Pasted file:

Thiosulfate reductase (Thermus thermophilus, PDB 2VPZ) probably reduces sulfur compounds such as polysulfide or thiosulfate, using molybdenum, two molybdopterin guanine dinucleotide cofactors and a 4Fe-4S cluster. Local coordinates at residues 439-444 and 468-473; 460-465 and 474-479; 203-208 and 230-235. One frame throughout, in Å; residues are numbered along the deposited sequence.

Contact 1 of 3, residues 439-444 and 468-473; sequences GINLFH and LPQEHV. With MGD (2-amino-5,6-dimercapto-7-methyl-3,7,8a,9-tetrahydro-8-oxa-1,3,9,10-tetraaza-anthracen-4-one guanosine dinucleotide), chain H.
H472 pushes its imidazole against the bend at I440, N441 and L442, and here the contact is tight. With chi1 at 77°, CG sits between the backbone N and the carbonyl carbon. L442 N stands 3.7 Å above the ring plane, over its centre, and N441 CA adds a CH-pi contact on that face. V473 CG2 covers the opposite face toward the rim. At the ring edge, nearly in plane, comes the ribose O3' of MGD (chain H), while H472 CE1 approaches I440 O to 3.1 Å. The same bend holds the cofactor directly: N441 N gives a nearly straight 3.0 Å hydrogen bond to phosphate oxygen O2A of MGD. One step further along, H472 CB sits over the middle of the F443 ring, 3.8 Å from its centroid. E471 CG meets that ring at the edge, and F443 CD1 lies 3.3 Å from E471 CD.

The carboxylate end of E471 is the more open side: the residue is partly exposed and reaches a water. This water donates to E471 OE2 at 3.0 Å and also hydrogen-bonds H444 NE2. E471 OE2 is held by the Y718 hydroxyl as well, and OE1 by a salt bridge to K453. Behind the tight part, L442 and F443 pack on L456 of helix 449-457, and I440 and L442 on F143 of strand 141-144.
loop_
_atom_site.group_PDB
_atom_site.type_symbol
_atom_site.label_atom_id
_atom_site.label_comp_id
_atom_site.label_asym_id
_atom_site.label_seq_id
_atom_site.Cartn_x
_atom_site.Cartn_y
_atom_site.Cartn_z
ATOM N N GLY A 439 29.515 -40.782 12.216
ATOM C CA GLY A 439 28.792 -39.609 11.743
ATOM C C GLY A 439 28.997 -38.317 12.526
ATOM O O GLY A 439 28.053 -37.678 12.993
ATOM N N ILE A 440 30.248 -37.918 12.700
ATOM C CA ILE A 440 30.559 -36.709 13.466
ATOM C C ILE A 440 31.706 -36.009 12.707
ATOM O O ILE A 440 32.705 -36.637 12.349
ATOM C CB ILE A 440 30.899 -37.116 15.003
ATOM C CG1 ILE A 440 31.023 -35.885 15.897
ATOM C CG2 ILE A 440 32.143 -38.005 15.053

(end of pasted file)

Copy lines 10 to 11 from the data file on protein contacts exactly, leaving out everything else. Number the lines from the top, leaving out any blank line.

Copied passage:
_atom_site.label_asym_id
_atom_site.label_seq_id